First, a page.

‘Moreover, the European Convention on Human Rights as incorporated into our law by the Human Rights Act, 1998, created a new legal order. One must not assimilate the [European Convention on Human Rights] with multilateral treaties of the traditional type. Instead it is a legal order in which the United Kingdom assumes obligations to protect fundamental rights, not in relation to other states, but towards all individuals within its jurisdiction. The classic account given by Dicey of the doctrine of the supremacy of Parliament, pure and absolute as it was, can now be seen to be out of place in the modern United Kingdom.’(emphasis supplied) 
Thus Judicial Review is an accepted norm in respect of legislations in contravention of European Convention on Human Rights and wherein a public official has made an unlawful decision. The question that follows is on what grounds will a decision be subject to judicial review? This has been summarized by Lord Diplock in the case of Council of Civil Services Union v Minister for the Civil Service  in the following words:
“Judicial Review has I think developed to a stage today when, without reiterating any analysis of the steps by which the development has come about, one can conveniently classify under three heads the grounds on which administrative action is subject to control by judicial review. The first ground I would call “illegality”, the second “irrationality” and the third “procedural impropriety”. That is not to say that further development on a case by case basis may not in course of time add further grounds.”
As per this judgment, Lord Diplock elaborated on the meanings of these three heads. Illegality would mean that the decision maker must carefully understand the law and the give effect to it, if he has failed to do the same then it becomes a justiciable question that needs to be decided. Irrationality according to him is something which is also known as Wednesbury principle  . This is applicable when the decision is so outrageous in its defiance of logic or acceptable standards that no reasonable person on application of mind could have reached that specific conclusion. Lastly procedural impropriety can be defined to mean failure in observance of basic principles of Natural Justice.  Thus the aforementioned grounds are the basis of judicial review in respect of public law. However with enactment of the Human Rights Act, primary legislation also came within the purview of judicial review, as has been established in this section.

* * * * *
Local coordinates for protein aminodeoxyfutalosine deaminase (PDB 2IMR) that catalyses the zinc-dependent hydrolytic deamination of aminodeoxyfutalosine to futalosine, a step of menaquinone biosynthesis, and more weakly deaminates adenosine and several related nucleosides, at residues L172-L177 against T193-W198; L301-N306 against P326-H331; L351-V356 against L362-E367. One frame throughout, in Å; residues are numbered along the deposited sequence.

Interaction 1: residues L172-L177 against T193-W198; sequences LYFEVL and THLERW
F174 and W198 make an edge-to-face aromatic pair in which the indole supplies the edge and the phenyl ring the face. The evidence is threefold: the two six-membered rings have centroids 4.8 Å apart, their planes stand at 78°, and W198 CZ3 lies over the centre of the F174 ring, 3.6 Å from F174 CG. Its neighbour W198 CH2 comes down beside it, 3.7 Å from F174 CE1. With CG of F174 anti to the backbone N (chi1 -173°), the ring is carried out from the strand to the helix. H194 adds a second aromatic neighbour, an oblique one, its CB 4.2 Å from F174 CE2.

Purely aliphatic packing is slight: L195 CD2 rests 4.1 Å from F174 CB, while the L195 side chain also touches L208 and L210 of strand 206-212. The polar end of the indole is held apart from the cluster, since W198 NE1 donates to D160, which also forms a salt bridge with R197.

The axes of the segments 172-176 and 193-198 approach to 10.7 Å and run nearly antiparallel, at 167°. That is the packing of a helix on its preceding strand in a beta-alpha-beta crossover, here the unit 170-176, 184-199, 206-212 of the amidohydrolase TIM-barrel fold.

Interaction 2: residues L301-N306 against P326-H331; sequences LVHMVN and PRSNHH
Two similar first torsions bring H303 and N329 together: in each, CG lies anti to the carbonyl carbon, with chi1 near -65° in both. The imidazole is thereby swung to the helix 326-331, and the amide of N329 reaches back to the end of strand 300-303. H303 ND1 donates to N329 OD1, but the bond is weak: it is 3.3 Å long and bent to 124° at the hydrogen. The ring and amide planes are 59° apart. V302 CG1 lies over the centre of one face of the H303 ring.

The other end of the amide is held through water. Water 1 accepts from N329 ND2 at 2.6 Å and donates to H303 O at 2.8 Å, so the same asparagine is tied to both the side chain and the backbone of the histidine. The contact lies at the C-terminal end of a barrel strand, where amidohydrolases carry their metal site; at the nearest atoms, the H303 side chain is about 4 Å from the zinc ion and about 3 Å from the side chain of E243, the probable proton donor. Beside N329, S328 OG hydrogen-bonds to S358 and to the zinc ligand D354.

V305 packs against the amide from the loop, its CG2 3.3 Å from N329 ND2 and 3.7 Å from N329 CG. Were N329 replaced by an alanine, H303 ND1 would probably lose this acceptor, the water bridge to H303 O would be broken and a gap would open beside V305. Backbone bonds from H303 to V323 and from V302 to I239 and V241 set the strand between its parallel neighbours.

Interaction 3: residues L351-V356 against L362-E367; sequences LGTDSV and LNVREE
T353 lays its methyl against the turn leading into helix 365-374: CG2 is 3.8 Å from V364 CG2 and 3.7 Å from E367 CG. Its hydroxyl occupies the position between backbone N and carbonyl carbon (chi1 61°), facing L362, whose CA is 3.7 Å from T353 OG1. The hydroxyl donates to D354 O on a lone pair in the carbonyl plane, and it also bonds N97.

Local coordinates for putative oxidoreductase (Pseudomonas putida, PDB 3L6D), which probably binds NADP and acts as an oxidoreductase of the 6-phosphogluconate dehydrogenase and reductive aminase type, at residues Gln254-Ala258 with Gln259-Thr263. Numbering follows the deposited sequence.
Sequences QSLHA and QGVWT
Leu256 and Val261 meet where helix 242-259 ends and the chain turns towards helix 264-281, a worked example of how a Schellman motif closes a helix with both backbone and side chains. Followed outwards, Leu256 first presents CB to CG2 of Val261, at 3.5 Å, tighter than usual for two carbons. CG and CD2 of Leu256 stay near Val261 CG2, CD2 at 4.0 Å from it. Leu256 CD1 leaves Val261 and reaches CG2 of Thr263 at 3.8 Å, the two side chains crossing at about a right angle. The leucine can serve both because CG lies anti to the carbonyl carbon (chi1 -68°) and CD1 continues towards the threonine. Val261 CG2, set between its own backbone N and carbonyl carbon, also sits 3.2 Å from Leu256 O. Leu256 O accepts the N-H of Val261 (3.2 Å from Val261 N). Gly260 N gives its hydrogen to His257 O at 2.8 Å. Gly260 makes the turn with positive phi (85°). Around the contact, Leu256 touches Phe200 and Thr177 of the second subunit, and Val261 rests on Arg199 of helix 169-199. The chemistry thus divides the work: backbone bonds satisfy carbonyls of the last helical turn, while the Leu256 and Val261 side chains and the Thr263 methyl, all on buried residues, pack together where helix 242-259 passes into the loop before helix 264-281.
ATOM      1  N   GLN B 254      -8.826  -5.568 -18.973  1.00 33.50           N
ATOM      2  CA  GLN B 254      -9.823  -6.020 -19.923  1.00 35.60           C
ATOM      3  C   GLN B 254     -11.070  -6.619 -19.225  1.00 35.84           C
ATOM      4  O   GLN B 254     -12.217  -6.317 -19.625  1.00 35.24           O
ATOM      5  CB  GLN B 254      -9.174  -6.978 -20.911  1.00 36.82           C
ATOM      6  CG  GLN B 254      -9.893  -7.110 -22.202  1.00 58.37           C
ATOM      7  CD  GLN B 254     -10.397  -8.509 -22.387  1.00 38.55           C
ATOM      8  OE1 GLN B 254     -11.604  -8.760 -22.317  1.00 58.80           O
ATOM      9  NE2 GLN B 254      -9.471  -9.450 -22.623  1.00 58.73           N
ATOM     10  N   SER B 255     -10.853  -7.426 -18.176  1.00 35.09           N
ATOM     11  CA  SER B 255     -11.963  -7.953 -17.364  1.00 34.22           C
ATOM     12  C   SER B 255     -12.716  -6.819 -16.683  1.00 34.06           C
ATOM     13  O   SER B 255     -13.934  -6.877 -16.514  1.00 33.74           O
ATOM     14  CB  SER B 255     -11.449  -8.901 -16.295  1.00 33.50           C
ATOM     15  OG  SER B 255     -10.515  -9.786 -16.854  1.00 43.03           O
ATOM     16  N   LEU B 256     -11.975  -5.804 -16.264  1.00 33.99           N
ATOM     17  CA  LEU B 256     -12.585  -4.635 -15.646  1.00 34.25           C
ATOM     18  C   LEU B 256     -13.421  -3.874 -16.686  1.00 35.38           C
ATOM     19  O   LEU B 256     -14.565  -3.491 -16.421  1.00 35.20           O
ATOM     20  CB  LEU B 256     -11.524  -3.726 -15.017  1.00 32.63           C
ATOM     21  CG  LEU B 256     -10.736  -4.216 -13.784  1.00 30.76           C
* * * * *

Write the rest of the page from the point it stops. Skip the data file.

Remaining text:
Fox-Hunting Case: Paving the way for the Future
Jackson and others v Attorney General  , can be said to be a case of constitutional significance in the recent times. It did not just bring into question the Hunting Act, 2004 but also Parliament Acts of 1911 and 1949. The former Act deals with hunting mammals with dogs, an offence except in certain circumstances. This was directed especially in respect of fox hunting. However the point of significance in this case for the purpose of this Article and also in respect of sovereignty of the Parliament is, strictly speaking, obiter dictum but worth analyzing as they delve into the changing mindset of their Lordship’s in respect of core constitutional issues. It was also opined that as Parliament Sovereignty is a common law tradition, i.e. it was created by the judges therefore it is also open to the judges to change the concept. Also the judges expressed a view that the courts might have power to strike down a law if the same is incompatible with fundamental values. Thus it can be seen as an extension of the work of judges and ever increasing role in respect of keeping checks on the executive. However the reason that this case has assumed significance is that this was the first time that such an opinion was expressed by judges in their official capacity, unlike earlier times wherein it has been said that substantive limitations should be placed on the parliament, so the courts have the power of judicial review in respect of legislation not conforming to the fundamental rights or the rule of law, only in their extra-judicial capacity. Also this view can be seen in judgment delivered by Lord Steyn wherein he said: